With blessings of grace are dispersed icons of the All-Pure Mother of God throughout the extent of the Russian land, truly imaging the Heavenly protection, with Her constant intercession sent down by Her Divine Son, having offered Himself in sacrifice for the salvation of mankind. The ancient Vladimir holy Image of the Mother of God preserves and blesses the Northern bounds, the Smolensk and Pochaev Icons guard the West, and in the East, to the ends of the land shine the rays of the inexhaustible grace of the wonderworking Kazan Image of our All-Pure Mother.
The Holy GreatMartyr Procopius, in the world Neanius, a native of Jerusalem, lived and suffered during the reign of the emperor Diocletian (284-305). His father, an eminent Roman by the name of Christopher, was a Christian, but the mother of the saint, Theodosia, remained a pagan. He was early deprived of his father, and the young lad was raised by his mother. Having received an excellent secular education, he was introduced to Diocletian in the very first year of the emperor’s accession to the throne, and he quickly advanced in government service. Towards the year 303, when open persecution against Christians was enacted, Neanius was dispatched as a proconsul to Alexandria with orders to mercilessly persecute the Church of God. But on the way to Egypt, near the Syrian city of Apameia, Neanius had a vision of the Lord Jesus, just as once formerly had happened with Saul on the road to Damascus. A Divine voice exclaimed: “Neanius, why persecutest thou Me?” Neanius asked: “Who art Thou, Lord?” – “I am the crucified Jesus, the Son of God”. And at this moment in the air appeared a radiant cross. Neanius sensed in his heart an inexpressible joy and spiritual happiness and he was transformed from being a persecutor into instead a zealous follower of Christ. From this point in time Neanius became fondly disposed towards Christians and struggled victoriously only against the barbarian pagans.
But for the saint there transpired the words of the Saviour, that “the enemies for a man – are of his own household” (Mt. 10: 36). His mother, a pagan herself went to the emperor with a complaint against her son, of not reverencing the ancestral gods. Neanius was summoned to the procurator Judaeus Justus, where he was solemnly handed the missive of Diocletian. Having read through the missive filled with its blasphemies, Neanius quietly before the eyes of everyone tore it up. This itself was already a crime, which the Romans regarded as an “insult to authority”. Neanius was held under guard and in chains sent off to Caesarea Palestine, where the Apostle Paul once languished. After terrible torments they threw the saint into a dank prison. By night in the prison room there shone a light, and the Lord Jesus Christ Himself, having come with luminous Angels, made Baptism for the suffering confessor, and gave him the name Procopius.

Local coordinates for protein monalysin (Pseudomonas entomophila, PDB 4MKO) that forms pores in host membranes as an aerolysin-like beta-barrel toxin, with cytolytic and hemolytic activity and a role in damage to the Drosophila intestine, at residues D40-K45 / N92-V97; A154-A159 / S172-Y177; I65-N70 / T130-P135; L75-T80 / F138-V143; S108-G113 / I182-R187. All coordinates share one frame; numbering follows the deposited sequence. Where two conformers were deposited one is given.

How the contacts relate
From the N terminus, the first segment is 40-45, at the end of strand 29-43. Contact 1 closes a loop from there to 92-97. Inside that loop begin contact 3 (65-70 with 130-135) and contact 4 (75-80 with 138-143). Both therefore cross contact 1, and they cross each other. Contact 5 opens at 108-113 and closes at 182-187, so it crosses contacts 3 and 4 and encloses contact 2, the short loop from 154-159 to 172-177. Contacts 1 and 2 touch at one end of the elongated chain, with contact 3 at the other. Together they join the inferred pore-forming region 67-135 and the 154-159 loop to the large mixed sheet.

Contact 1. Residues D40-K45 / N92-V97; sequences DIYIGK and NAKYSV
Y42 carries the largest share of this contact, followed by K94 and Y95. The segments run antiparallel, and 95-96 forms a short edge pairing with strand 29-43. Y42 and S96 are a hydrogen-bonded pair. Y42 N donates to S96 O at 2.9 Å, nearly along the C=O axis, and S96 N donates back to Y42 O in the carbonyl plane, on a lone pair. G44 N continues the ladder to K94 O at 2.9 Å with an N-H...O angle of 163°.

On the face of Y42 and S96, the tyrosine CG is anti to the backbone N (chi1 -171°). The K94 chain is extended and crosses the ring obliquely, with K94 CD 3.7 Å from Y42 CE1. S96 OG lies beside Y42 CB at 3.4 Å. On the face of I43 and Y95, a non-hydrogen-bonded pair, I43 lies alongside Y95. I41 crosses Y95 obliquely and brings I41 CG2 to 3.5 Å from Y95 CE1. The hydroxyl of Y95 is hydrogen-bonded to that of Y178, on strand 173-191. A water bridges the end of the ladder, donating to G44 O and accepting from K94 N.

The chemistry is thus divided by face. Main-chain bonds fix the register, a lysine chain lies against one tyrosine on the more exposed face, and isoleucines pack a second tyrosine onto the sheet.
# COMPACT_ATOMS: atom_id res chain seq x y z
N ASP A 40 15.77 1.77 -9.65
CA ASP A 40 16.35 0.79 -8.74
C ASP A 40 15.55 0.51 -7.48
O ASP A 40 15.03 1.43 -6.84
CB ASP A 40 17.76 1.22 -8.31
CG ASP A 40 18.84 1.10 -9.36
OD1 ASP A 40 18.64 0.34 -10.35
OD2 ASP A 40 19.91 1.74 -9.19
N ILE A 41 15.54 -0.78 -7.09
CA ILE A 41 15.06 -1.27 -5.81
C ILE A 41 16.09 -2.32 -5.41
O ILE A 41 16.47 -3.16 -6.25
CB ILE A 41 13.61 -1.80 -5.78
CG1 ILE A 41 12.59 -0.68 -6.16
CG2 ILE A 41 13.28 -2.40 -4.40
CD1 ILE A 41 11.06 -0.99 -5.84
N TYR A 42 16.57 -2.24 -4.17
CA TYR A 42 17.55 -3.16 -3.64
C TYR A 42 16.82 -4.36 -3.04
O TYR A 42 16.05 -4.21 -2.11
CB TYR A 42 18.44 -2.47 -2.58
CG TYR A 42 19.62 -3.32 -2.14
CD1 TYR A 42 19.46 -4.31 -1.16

Repeatedly they led Saint Procopius to the courtroom, demanding him to renounce Christ and anew they subjected him to tortures. The stolidity of the martyr and his fiery faith brought down God’s abundant grace viewing the execution. Inspired by the deed of Procopius, beneathe the sword of the executioner went many of the holy prisoner’s former guards and Roman soldiers together with their tribunes Nicostrates and Antiochus. And with martyr’s crowns was sealed the faith of 12 Christian Women, having themselves come to the gates of the Caesarea Praetorium. Struck by the great faith of the Christians and their courage, and having seen the firmness of her son in bearing terrible sufferings, Theodosia became repentant and stood amidst the line of confessors and was executed. Finally the new procurator, Flavian, convinced of the uselessness of the tortures, sentenced the holy GreatMartyr Procopius to beheading by the sword. By night Christians took up the much-tortured body, and having wrapped it in grave-clothes, with tears and prayers they committed it to earth (+ 303).